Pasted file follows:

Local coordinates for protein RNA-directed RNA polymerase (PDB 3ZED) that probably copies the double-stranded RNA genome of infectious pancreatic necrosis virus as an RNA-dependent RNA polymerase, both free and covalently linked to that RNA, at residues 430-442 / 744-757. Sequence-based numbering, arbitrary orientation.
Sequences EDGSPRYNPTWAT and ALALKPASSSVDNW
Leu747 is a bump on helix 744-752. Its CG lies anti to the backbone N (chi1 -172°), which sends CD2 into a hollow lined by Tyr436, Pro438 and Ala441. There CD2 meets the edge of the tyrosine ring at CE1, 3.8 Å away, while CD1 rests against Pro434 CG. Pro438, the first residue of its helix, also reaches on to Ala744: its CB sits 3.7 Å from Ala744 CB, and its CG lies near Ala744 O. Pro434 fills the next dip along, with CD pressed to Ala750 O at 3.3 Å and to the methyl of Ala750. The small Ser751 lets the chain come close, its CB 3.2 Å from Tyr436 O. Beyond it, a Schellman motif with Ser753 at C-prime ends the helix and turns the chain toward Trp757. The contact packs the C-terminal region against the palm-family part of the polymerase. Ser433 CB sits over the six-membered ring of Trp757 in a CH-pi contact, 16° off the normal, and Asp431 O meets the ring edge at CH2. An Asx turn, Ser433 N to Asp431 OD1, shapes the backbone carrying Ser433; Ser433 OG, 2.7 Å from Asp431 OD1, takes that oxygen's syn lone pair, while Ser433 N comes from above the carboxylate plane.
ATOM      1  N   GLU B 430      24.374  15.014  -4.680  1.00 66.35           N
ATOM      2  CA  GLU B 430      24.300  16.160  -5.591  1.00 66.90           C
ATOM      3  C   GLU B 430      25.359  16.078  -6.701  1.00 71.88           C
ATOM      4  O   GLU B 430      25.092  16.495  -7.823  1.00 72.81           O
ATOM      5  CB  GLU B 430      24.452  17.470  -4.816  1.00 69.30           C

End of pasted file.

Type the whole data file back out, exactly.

Local coordinates for protein RNA-directed RNA polymerase (PDB 3ZED) that probably copies the double-stranded RNA genome of infectious pancreatic necrosis virus as an RNA-dependent RNA polymerase, both free and covalently linked to that RNA, at residues 430-442 / 744-757. Sequence-based numbering, arbitrary orientation.
Sequences EDGSPRYNPTWAT and ALALKPASSSVDNW
Leu747 is a bump on helix 744-752. Its CG lies anti to the backbone N (chi1 -172°), which sends CD2 into a hollow lined by Tyr436, Pro438 and Ala441. There CD2 meets the edge of the tyrosine ring at CE1, 3.8 Å away, while CD1 rests against Pro434 CG. Pro438, the first residue of its helix, also reaches on to Ala744: its CB sits 3.7 Å from Ala744 CB, and its CG lies near Ala744 O. Pro434 fills the next dip along, with CD pressed to Ala750 O at 3.3 Å and to the methyl of Ala750. The small Ser751 lets the chain come close, its CB 3.2 Å from Tyr436 O. Beyond it, a Schellman motif with Ser753 at C-prime ends the helix and turns the chain toward Trp757. The contact packs the C-terminal region against the palm-family part of the polymerase. Ser433 CB sits over the six-membered ring of Trp757 in a CH-pi contact, 16° off the normal, and Asp431 O meets the ring edge at CH2. An Asx turn, Ser433 N to Asp431 OD1, shapes the backbone carrying Ser433; Ser433 OG, 2.7 Å from Asp431 OD1, takes that oxygen's syn lone pair, while Ser433 N comes from above the carboxylate plane.
ATOM      1  N   GLU B 430      24.374  15.014  -4.680  1.00 66.35           N
ATOM      2  CA  GLU B 430      24.300  16.160  -5.591  1.00 66.90           C
ATOM      3  C   GLU B 430      25.359  16.078  -6.701  1.00 71.88           C
ATOM      4  O   GLU B 430      25.092  16.495  -7.823  1.00 72.81           O
ATOM      5  CB  GLU B 430      24.452  17.470  -4.816  1.00 69.30           C